Not sure what a miscarriage looks like? Learn more here.
Since spotting is one of the primary signs of a miscarriage, it’s natural to panic at the first sight of blood during your pregnancy—I know I did. It took me close to two years to conceive my first son Bode and I spent my first trimester in a constant state of miscarriage fear. I relaxed a bit once I passed the first three months, only to feel my panic return when I started to spot at 17 weeks. When I experienced cramps the next day I immediately called Telehealth Ontario, a 24-hour hotline where you can speak with a registered nurse to obtain medical advice. The nurse didn’t hesitate. “Go to the emergency room,” she said.
My husband and I went straight to the hospital where I was rushed for an emergency ultrasound. Thankfully, the news came back positive. A benign cyst had formed during my pregnancy (a fairly common occurrence due to your body’s hormonal changes). The cyst’s implantation was causing the spotting and bleeding. The baby was fine.
“If there’s a little blood with no other event, chances are it’s not a miscarriage,” says Dr. Doug Wilson, department head of obstetrics and gynecology at the University of Calgary. In addition to ovarian cysts, there are a host of other reasons for bleeding during pregnancy.
“Around the time of your expected menstrual period some women experience bleeding,” says Dr. Wilson. In fact, many women mistake this for a period and fail to realize they’re pregnant. Implantation bleeding can occur when the egg implants itself in the lining of the uterus. Since it takes time for the blood to move from the uterus out of the body, the blood is usually dark brown in colour. Spotting may also be accompanied by minor cramps. Implantation bleeding is completely normal and will disappear in a few days.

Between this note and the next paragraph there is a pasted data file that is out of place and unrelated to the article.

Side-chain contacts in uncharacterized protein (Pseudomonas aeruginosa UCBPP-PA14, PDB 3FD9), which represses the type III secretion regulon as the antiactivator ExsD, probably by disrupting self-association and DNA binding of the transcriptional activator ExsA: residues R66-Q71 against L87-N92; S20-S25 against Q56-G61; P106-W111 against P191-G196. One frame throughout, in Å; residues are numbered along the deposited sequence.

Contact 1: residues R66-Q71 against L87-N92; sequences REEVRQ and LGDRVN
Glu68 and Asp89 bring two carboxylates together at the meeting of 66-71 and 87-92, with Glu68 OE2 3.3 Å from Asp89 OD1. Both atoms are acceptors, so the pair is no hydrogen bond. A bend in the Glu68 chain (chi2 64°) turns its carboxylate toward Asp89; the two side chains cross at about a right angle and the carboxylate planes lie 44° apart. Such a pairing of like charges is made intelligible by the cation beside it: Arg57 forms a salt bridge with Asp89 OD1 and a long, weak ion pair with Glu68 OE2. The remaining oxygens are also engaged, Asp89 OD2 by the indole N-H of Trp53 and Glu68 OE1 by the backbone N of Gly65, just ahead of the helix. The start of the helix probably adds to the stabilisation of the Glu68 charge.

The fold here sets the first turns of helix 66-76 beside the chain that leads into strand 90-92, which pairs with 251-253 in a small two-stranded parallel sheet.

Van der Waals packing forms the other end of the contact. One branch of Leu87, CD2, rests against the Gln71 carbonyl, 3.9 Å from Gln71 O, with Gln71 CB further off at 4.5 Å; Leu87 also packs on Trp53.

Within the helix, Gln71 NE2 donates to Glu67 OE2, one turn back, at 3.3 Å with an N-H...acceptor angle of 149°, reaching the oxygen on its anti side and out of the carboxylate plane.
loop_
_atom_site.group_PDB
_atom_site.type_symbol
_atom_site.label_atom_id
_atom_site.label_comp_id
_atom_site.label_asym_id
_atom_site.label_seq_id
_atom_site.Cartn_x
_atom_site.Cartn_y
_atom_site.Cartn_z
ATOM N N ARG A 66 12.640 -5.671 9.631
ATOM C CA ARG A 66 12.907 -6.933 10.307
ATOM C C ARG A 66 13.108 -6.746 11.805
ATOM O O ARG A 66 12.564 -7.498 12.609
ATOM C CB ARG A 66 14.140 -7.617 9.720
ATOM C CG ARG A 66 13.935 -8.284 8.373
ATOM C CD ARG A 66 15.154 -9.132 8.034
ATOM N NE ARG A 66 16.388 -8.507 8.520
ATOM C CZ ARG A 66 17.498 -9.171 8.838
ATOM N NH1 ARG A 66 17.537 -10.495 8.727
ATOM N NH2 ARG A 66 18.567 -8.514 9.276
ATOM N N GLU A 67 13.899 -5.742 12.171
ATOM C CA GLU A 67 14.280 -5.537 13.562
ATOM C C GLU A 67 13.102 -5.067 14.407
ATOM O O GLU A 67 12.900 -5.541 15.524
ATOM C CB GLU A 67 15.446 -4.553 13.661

After those first few weeks you may experience minor bleeding due to trauma to the cervix caused by sex or physical activity, or because of placenta implantation. “Where the placenta implants itself in the uterus can result in bleeding,” says Dr. Wilson. Placentas that are implanted lower in the uterus are more likely to result in some spotting, as are those that become stuck to the wall of the uterus.
Although there are lots of benign reasons for spotting during pregnancy, it’s always a good idea to call your doctor if you see any blood, even if it’s just to rule out a potential miscarriage and put your mind at ease.
Do you think you’re having a miscarriage? Here’s what to do.